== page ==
I read an article recently, although I cannot remember where – one of those bonuses of old age – about people setting up their own businesses. I won’t swear to this but I thought the article said that the age group doing most of this setting up, was retired people. I may be wrong but certainly retired people figured large in the article. I had always understood that setting up your own business was one of those activities that many retired people engaged in, couldn’t wait to get involved in in fact. Cafes, B&Bs, wood-carving, craft stalls, that sort of thing. I suppose, prior to my own retirement, I had casually contemplated this possibility. Admittedly, it was mostly in the form of becoming a self-employed consultant in the same field as I had worked all of my career. Yes, there may have been odd moments of imagining the likes of opening my own bookshop or even buying and selling guitars or Wisdens on the internet but, on the whole, these ideas were flights of fancy rather than hard-nosed ideas. It’s not going to happen, the voice inside my head that takes care of my ideas, was saying.
Until now that is. You know what they say –some have greatness thrust upon them. And some have a whole lot of crap thrust upon them. So it is in my retirement. You may recall that I wrote a blog a few weeks ago that number one son was on holiday in Australia. The ‘holiday’ was supposed to last for a month. By the time he returns assuming he comes back when he says he is going to – by no means certain – he will have been away for nearly three months. He assured us that he had arranged everything for a month. His two guys would operate like a well-oiled machine. Maybe for a month, for three months, not a hope in hell of that happening. The end result of this vacuum of planning is that we, his parents, have had to step up to the plate in terms of running this small business. All the experience we could want in one pack.
So, for the last couple of months, we have been engaged in all those small business activities without, that is, the financial reward part. We’ve had the investment side covered – paying for repairs to the firm’s van, paying out the wages when jobs didn’t cover them, purchasing odd bits of materials – fence panels for example. Alongside the money side, there have been the phone calls from prospective clients, talking to the chaps about where they were going and what they were going to do and, most of all, keeping their morale high ( or not) when things got a little heated between them. Mix one good time keeper and one poor one, one committed worker with one less so and you’re bound to have a little friction. All we needed to do was pour a little oil and sympathy on troubled waters and the company bounces along. Although the oscillations of the bounce have been quite steep at times.
You would of course expect number one son to be immensely grateful for all our efforts but not so. A recent phone call to his mother left her feeling a little puzzled. You’re not meant to be involved, I set it all up for them before I went… You know the sort of thing, you don’t? No? Well to be honest, neither did we, we were quite surprised to put it mildly. It sounded like we were being ‘accused’ of interfering but, had we not done so, then, in our view, the business would not have ‘run’ at all. Kids, what are they like? What was it the soldiers in The Falklands called the locals – BUBS – I believe was the term. I’ll let you work out what the acronym stands for, one clue, it wasn’t complimentary.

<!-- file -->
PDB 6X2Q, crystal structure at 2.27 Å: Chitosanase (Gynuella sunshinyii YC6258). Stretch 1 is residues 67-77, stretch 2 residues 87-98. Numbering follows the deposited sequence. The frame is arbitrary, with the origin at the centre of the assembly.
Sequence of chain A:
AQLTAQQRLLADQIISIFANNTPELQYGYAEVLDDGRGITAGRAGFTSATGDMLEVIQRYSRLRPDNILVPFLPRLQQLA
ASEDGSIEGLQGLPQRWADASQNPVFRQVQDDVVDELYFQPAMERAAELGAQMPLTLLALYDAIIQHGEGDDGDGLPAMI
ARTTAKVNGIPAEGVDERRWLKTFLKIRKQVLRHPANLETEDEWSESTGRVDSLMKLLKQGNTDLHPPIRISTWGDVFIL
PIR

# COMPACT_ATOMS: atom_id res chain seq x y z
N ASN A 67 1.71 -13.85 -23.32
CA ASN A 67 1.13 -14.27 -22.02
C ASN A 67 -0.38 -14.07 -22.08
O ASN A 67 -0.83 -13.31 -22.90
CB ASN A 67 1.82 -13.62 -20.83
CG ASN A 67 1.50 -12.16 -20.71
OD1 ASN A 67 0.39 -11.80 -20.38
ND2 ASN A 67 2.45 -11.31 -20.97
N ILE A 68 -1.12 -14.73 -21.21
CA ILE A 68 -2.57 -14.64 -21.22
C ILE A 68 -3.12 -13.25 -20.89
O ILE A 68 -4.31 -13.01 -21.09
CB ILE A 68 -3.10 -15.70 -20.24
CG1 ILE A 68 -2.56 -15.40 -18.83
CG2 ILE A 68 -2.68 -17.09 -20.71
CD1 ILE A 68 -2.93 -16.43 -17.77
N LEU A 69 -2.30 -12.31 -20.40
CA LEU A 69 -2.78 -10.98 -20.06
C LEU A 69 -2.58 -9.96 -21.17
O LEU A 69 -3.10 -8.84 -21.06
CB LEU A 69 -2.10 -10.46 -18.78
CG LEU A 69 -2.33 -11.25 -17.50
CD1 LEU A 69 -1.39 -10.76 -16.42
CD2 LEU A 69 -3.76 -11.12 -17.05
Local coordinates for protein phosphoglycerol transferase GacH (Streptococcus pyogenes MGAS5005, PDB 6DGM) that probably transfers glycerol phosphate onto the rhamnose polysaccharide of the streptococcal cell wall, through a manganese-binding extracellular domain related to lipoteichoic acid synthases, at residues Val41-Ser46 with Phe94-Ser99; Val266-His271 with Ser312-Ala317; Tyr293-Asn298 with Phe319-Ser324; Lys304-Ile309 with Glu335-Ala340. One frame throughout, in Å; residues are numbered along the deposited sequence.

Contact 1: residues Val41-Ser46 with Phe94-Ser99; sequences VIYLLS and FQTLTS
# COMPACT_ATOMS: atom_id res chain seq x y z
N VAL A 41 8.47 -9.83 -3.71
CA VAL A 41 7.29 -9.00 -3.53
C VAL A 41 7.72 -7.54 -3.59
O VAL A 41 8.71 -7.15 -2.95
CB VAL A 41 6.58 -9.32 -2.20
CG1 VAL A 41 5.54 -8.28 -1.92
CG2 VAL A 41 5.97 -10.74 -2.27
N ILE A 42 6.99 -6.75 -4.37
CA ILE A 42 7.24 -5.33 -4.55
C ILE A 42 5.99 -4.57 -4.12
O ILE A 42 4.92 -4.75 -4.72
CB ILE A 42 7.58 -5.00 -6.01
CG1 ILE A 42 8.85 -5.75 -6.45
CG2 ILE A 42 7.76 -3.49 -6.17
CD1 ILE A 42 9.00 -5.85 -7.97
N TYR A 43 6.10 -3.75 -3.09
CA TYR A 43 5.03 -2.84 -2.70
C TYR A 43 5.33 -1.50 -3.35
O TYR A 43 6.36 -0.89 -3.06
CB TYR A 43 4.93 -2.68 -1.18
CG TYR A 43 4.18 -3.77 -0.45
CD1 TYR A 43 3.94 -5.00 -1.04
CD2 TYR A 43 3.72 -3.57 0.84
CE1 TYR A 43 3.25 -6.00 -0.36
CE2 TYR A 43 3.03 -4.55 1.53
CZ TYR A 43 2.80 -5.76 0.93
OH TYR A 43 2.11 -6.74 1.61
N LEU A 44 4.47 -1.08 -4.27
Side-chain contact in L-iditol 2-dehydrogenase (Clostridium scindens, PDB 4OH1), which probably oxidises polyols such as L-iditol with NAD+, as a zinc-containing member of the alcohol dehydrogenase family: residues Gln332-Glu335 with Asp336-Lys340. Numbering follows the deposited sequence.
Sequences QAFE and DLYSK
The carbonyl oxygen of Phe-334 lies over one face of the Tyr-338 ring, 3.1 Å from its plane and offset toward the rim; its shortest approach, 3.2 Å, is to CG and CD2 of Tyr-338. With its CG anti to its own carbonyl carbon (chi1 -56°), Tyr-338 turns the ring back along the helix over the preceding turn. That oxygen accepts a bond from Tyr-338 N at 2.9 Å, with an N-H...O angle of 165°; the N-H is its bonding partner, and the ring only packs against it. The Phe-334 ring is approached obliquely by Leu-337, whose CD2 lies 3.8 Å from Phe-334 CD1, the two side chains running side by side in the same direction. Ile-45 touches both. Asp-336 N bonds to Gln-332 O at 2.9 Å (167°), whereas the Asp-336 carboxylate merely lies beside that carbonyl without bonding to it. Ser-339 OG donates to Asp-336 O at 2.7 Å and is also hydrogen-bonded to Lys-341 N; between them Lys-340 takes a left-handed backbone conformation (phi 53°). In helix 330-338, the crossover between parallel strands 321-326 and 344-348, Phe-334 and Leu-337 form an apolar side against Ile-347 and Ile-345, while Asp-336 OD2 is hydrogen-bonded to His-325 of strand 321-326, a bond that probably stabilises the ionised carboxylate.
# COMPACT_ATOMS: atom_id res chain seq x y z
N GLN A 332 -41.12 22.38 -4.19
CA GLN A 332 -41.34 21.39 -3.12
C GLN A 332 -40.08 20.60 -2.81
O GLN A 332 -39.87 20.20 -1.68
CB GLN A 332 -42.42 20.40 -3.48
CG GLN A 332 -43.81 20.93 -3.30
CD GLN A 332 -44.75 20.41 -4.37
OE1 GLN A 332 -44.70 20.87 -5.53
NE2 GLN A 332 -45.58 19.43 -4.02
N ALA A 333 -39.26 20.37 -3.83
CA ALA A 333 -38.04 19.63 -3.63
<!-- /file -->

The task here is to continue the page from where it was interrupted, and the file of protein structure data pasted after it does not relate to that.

So the dear boy has talked about wanting to stay in OZ and leave behind the gardening business he has worked so hard to set up and we have supported / invested in so consistently. We wouldn’t want to try and stop him from this, we couldn’t if we wanted to, he’s thirty something years old and our parents never tried to stop us when we lived abroad. Our line is don’t let the business die, get somebody to run it and we will oversee it. A version of running your own business one step removed. He has suggested that now it is a good thing that we had been involved and that our experience had been a rather unhappy one because this would enable us to understand the stress involved in running your own business. So we might want to think twice about becoming more hands on. And he might very well be right. We do now have some idea of what’s involved in running, for him, what has become a very successful business – when he’s here that is. All those pensioners who are starting their own businesses must be made of sterner stuff than we are (who knew making and selling cup cakes could be so stressful?) although, admittedly, this has come at a bad time for us what with other things happening in our lives about which I hinted at in a previous blog and about which I shall, no doubt, write in greater detail at a later point.
So where does this leave me in my quest for the perfectly balanced retirement? Well, it probably suggests that running a small business won’t be a part of the plan. I guess I’m not cut out to run my own business, I would just worry about where the next job was coming from and should I be advertising more and had I got all my receipts for when I have to do my tax forms, where the chaps unnecessarily getting their ‘uniforms’ dirty? The list could go on – and on. I wrote a blog some time ago about being a worrier, so no, running own business not for me. I just hope that the dear boy, for all his high maintenance habits, doesn’t decide to move to OZ and leave us to decide whether to try and run the business or let it die. These are not the kind of challenges I would want to take on or decisions I would want to make in my retirement years. I think I need a quieter retirement life.